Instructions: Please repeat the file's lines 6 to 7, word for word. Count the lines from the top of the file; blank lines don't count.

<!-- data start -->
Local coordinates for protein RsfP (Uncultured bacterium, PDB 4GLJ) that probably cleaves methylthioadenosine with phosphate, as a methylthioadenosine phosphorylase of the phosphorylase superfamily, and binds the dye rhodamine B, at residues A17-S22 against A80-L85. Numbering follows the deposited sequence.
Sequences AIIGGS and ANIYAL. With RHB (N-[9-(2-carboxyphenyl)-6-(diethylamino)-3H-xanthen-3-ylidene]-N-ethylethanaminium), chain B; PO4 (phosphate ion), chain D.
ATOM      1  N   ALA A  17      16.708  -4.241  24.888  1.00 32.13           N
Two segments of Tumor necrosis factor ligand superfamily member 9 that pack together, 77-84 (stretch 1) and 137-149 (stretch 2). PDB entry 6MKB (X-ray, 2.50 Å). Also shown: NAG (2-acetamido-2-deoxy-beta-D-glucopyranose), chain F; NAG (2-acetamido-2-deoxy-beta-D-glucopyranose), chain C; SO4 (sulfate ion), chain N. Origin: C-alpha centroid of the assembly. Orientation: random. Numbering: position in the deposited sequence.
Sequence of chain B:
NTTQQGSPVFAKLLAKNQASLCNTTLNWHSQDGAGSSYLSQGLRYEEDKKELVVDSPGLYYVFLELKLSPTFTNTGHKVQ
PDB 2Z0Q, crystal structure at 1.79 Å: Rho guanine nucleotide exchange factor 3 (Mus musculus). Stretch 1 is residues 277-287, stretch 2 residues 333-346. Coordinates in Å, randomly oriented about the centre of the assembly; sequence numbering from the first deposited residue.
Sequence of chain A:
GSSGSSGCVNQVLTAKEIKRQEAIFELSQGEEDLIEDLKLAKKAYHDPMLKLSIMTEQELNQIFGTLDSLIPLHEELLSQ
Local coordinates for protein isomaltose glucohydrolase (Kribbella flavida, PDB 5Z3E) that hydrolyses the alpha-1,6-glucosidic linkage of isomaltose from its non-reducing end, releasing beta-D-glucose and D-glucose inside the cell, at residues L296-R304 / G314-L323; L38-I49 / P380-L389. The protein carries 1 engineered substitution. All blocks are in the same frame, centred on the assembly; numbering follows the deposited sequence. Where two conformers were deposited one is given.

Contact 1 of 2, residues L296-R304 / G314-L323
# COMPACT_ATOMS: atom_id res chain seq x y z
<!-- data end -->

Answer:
NTTQQGSPVFAKLLAKNQASLCNTTLNWHSQDGAGSSYLSQGLRYEEDKKELVVDSPGLYYVFLELKLSPTFTNTGHKVQ
PDB 2Z0Q, crystal structure at 1.79 Å: Rho guanine nucleotide exchange factor 3 (Mus musculus). Stretch 1 is residues 277-287, stretch 2 residues 333-346. Coordinates in Å, randomly oriented about the centre of the assembly; sequence numbering from the first deposited residue.